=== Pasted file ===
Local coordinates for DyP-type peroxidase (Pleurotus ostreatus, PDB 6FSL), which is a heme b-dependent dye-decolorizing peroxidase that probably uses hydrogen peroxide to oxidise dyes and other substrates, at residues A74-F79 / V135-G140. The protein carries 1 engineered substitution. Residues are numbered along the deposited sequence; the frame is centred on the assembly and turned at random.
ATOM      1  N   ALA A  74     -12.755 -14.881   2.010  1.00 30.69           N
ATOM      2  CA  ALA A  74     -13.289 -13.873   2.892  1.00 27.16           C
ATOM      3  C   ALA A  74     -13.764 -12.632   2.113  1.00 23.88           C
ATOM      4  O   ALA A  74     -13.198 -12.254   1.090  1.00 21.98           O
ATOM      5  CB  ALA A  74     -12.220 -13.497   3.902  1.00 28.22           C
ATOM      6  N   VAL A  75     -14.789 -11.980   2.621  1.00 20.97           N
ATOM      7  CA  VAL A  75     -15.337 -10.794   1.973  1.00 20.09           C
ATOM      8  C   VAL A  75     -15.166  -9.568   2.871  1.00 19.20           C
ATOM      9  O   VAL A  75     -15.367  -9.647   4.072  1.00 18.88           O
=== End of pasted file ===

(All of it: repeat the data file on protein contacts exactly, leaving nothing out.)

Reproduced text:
Local coordinates for DyP-type peroxidase (Pleurotus ostreatus, PDB 6FSL), which is a heme b-dependent dye-decolorizing peroxidase that probably uses hydrogen peroxide to oxidise dyes and other substrates, at residues A74-F79 / V135-G140. The protein carries 1 engineered substitution. Residues are numbered along the deposited sequence; the frame is centred on the assembly and turned at random.
ATOM      1  N   ALA A  74     -12.755 -14.881   2.010  1.00 30.69           N
ATOM      2  CA  ALA A  74     -13.289 -13.873   2.892  1.00 27.16           C
ATOM      3  C   ALA A  74     -13.764 -12.632   2.113  1.00 23.88           C
ATOM      4  O   ALA A  74     -13.198 -12.254   1.090  1.00 21.98           O
ATOM      5  CB  ALA A  74     -12.220 -13.497   3.902  1.00 28.22           C
ATOM      6  N   VAL A  75     -14.789 -11.980   2.621  1.00 20.97           N
ATOM      7  CA  VAL A  75     -15.337 -10.794   1.973  1.00 20.09           C
ATOM      8  C   VAL A  75     -15.166  -9.568   2.871  1.00 19.20           C
ATOM      9  O   VAL A  75     -15.367  -9.647   4.072  1.00 18.88           O